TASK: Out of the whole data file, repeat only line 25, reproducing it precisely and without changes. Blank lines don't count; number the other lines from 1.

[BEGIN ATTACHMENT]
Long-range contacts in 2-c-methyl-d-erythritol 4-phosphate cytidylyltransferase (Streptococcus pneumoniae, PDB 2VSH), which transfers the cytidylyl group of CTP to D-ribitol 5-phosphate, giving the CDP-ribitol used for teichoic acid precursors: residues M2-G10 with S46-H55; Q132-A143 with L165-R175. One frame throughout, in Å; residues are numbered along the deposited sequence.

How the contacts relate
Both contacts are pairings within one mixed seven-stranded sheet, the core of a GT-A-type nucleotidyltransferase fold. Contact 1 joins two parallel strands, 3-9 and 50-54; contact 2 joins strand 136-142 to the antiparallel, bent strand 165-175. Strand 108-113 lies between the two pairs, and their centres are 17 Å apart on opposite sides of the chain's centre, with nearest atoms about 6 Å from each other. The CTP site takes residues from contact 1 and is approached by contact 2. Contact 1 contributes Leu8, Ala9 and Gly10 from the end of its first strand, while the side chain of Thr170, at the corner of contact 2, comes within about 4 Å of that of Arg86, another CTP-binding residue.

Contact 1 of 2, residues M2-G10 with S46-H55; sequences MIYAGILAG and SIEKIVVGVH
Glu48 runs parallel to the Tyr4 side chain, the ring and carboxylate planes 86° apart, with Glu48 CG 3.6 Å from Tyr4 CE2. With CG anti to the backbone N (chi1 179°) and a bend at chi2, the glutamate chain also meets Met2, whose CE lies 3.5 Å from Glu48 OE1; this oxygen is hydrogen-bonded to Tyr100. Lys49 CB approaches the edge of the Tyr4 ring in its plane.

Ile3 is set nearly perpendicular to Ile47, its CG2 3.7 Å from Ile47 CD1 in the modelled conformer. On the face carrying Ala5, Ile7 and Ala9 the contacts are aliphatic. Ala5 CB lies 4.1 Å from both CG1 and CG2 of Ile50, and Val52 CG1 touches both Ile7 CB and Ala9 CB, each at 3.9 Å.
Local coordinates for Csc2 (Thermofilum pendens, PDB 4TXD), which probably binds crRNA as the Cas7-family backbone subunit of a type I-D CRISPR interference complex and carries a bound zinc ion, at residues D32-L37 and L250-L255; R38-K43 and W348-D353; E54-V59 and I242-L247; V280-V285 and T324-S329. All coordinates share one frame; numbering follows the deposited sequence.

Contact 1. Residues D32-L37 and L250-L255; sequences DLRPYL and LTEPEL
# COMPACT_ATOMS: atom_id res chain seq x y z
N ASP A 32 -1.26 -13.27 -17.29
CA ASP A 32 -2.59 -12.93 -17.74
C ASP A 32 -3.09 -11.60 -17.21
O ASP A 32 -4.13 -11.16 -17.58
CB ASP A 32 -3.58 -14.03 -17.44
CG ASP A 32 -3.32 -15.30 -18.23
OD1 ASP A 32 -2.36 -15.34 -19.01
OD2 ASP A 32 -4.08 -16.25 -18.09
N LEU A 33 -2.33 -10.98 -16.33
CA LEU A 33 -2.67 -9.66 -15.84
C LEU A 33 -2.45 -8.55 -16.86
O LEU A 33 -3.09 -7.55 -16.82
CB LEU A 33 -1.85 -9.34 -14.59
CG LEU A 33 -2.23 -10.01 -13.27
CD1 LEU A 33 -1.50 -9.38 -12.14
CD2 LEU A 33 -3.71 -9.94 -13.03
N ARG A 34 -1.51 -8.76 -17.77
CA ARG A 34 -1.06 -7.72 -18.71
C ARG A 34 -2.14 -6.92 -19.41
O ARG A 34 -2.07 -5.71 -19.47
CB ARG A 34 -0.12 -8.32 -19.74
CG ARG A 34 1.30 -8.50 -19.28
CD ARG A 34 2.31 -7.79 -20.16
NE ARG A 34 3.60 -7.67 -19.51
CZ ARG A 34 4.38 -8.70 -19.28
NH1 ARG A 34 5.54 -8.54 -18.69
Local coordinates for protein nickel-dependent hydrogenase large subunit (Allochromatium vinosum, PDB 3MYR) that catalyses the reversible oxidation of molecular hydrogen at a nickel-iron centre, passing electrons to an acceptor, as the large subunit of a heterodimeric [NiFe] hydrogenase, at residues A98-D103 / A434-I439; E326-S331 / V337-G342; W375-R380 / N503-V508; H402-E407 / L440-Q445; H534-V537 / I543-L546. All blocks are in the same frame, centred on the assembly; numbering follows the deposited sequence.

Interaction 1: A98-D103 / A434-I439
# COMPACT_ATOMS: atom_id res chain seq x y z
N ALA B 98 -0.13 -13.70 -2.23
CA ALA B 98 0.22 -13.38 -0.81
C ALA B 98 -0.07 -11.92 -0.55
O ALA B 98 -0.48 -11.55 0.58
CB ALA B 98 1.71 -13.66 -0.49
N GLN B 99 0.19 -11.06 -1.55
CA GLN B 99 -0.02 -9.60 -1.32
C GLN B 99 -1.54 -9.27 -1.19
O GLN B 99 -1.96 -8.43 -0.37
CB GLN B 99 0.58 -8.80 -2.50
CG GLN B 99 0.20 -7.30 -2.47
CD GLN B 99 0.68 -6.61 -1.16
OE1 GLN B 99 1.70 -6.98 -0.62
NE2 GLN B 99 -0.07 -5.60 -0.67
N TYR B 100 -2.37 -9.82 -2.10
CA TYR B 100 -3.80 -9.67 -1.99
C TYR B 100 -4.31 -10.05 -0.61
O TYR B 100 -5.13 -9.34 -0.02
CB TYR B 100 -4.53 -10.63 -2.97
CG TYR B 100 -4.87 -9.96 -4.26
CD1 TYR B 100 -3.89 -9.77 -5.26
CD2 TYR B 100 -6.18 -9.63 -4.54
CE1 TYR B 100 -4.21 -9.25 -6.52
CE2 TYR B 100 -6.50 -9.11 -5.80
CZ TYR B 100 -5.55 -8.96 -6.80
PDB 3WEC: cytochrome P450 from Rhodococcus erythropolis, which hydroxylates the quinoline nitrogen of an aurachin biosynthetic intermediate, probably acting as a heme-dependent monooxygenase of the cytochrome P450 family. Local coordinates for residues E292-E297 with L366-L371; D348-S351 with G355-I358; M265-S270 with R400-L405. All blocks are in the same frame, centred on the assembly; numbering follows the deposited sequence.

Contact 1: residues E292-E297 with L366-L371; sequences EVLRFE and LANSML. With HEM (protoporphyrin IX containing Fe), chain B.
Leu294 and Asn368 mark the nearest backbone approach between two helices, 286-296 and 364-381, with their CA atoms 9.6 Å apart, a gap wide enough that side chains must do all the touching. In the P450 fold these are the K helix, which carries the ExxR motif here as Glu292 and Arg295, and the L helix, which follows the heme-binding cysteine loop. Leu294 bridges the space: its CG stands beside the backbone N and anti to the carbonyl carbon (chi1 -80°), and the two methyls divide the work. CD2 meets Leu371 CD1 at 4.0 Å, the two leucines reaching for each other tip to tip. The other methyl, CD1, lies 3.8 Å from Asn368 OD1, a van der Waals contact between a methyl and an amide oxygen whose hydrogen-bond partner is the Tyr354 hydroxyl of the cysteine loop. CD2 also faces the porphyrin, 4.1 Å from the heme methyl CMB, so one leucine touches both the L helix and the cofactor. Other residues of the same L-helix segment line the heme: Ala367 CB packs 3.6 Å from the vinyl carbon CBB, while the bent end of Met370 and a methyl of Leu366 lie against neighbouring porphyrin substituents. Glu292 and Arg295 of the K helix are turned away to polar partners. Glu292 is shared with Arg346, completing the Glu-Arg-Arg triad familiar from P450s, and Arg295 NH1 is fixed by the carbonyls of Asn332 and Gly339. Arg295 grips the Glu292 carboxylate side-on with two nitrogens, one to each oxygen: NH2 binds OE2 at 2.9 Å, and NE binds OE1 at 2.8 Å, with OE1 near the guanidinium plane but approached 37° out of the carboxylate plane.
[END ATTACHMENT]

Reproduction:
CD2 LEU A 33 -3.71 -9.94 -13.03